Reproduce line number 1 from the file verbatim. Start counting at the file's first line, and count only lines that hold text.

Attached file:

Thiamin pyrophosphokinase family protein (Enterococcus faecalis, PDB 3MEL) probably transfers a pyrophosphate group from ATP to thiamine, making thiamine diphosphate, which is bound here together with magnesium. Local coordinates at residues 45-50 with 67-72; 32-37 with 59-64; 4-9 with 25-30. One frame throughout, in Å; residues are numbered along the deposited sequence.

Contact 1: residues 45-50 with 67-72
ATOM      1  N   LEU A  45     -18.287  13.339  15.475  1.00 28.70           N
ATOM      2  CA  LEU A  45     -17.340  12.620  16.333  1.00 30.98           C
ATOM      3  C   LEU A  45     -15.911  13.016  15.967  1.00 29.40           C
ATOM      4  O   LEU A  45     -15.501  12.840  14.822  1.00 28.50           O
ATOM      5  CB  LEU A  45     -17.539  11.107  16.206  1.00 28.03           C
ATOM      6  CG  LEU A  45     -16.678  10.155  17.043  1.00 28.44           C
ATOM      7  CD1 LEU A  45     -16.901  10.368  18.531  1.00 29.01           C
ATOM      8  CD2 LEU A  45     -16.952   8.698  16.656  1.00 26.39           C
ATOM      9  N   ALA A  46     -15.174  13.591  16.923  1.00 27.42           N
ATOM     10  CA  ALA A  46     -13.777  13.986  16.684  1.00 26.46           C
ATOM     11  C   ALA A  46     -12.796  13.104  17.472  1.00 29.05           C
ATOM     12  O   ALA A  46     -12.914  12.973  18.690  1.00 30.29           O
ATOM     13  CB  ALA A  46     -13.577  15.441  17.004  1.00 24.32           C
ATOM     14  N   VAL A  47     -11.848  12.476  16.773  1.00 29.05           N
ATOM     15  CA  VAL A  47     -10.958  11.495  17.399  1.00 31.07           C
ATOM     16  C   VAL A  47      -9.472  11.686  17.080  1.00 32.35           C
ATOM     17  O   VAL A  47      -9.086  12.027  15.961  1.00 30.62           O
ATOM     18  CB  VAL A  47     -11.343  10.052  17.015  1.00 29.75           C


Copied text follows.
Thiamin pyrophosphokinase family protein (Enterococcus faecalis, PDB 3MEL) probably transfers a pyrophosphate group from ATP to thiamine, making thiamine diphosphate, which is bound here together with magnesium. Local coordinates at residues 45-50 with 67-72; 32-37 with 59-64; 4-9 with 25-30. One frame throughout, in Å; residues are numbered along the deposited sequence.